Kilimanjaro: Days 1-3

(By Jill)

Kili Day 1: ‘Pole pole’

Nothing on this trip has been more daunting than the expectation of our 7-day Kili trek, so we were eager to finally start climbing. We arrived at the Machame gate to find lots of tourists, a few monkeys, and tons and tons of porters. For our two-person climb we had a crew of 16 porters, one guide, and one assistant guide. Yep, there were 18 people ready to help us summit. Unbelievable, and extremely humbling.




Our guides, Ayumwi (clocking in at age 66 but looking 20 years younger) and John (or ‘Kaka John’ for brother John) were awesome from the minute we met them. We couldn’t have been happier to be paired with such great Kili guides.



Everywhere on the trail (and enscripted at the trailhead) you hear one phrase repeated over and over again: ‘pole, pole,’ – or ‘slowly, slowly.’ All day long it’s ‘pole, pole.’ Ayumwi and John did a great job of setting a slow and steady pace, which is the best way for to acclimatize and maintain energy during the ascent.


We saw other groups power past us, sweating, huffing, and puffing — and in the end we made it to the campsite before them. Slow and steady wins the race on Kili.

After about six hours on the trail, we made it to our first campsite, Machame camp. We were greeted with bowls of ‘hot water for washing’ then popcorn and hot tea. We had our first mountain dinner by candlelight/headlamp and were cozy in our tents by 8pm. Life on the mountain suits us!



Kili Day 2

Today felt like our first ‘real’ day on the mountain. We were up at 6:30am for vital signs, then coffee and tea in our tent. We took turns drinking tea and sprinting to the bathroom (or ATM machine, as our porters call it…and yes, they carried a bathroom up the mountain for us) as our stomachs were still adjusting to Africa.

Breakfast was a fruit platter with fresh bananas, mango, papaya, avocado, plus hot porridge, eggs, bacon, and toast. The SENE team carries a new supply of fresh food up the mountain every three days. Amazing.


The day two hike was short but very steep, as we ascended to 13,000 feet in about five hours. Even with the steep trail we felt fine, though Dan was a little dizzy near the end. We later heard stories of major altitude sickness on day two, so thank goodness for Diamox.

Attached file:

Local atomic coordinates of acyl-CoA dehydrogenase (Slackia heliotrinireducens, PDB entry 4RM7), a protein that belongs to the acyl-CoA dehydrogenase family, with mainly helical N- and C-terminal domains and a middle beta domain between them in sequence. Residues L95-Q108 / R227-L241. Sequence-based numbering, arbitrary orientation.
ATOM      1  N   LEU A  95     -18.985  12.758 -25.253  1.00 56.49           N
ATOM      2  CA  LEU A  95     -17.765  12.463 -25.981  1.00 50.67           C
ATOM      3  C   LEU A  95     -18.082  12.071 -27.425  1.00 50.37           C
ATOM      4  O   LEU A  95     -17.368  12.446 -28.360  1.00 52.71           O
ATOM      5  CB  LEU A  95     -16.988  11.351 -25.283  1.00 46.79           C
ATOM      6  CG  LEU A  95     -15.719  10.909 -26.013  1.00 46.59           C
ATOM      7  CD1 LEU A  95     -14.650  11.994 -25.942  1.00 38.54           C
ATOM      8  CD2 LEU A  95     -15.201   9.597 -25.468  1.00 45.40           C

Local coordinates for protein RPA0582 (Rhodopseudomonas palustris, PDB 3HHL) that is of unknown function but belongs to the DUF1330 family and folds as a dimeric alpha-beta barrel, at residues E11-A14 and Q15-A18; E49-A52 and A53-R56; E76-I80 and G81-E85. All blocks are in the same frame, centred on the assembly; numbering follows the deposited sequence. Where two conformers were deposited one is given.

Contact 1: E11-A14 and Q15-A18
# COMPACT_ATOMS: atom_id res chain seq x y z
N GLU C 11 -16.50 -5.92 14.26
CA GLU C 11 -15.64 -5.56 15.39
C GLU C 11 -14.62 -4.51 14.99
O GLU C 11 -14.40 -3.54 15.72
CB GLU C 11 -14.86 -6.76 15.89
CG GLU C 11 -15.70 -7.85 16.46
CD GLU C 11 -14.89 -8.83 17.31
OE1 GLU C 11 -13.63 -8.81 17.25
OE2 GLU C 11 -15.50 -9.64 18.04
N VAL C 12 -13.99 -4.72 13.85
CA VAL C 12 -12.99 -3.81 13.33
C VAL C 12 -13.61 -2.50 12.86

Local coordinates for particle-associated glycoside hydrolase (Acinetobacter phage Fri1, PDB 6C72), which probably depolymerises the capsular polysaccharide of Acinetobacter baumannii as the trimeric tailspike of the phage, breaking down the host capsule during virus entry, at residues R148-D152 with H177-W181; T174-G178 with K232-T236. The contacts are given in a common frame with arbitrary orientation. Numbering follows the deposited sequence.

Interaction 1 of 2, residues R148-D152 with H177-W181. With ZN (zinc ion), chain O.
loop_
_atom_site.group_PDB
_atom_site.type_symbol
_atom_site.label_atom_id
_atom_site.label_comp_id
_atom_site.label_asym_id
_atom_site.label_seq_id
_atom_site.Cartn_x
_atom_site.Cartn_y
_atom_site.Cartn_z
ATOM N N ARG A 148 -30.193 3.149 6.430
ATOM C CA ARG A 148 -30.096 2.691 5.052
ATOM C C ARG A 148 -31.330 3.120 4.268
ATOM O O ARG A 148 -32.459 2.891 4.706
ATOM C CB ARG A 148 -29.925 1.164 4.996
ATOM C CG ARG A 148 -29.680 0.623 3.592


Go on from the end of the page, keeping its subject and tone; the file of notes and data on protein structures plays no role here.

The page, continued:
The scenery was beautiful – lush and green with fog rolling in and covering us instantly. We had very little rain which made the steep, rocky terrain much easier to manage.

By 1pm we arrived at Shira camp, changed into long underwear (once you stop moving, it’s very cold!) and had a hot lunch. Then we snoozed and read in the tent until dinner. It’s pitch black by about 6:30pm and the whole camp is silent by 8pm. We read, wrote in the journal, and mentally prepared ourselves for day three — a long one all the way up to 16,000 feet!



Kili Day 3: Climb High, Sleep Low



On day three we conquered a 4.5 hour ascent to Lava Tower at 16,000 feet. The top of Lava Tower was desolate and freezing. Some (crazy) people camp there, but we just stopped for a quick (and snowy) lunch to let our bodies acclimate to the elevation, then descended to 13,000 feet to recover and sleep. Climb high, sleep low — as long as we didn’t have to stay at Lava Tower, we were happy!



After lunch we made our way down to Baranco hut and had our first rainy hike. Gabe and Becca – we have NO idea how you did this during a monsoon!

We were tired from our longest day of hiking and in bed by 7:30pm — a new JDadventure record 🙂



8 thoughts on “Kilimanjaro: Days 1-3

  1. georgia

    I hate to tell you this Muffin, but I think you might have been “switched at birth” when we were at Alta Bates. I’m going to look into this!

    1. Jill Post author

      I have seen photos of Dad camping in the snow and I know you went river rafting in your 20s, so while I’m not ruling out the switch-at-birth, it’s possible I inherited this from you guys! Also, the camping thing will not last forever…getting out of a warm sleeping bag in the middle of the night to go to the bathroom outside in below freezing temps – well, I think I might be done with that.

      1. David lyimo

        i am a son of mr ayumwi lyimo who was your guide in kilimanjaro please add me as friend on facebook as David Ayumwi Lyimo
        Skype .david.ayumwi.lyimo

    1. Jill Post author

      You are amazing!! I can’t believe you climbed without drugs AND without Russ…I couldn’t have done it without Diamox and Dan 🙂

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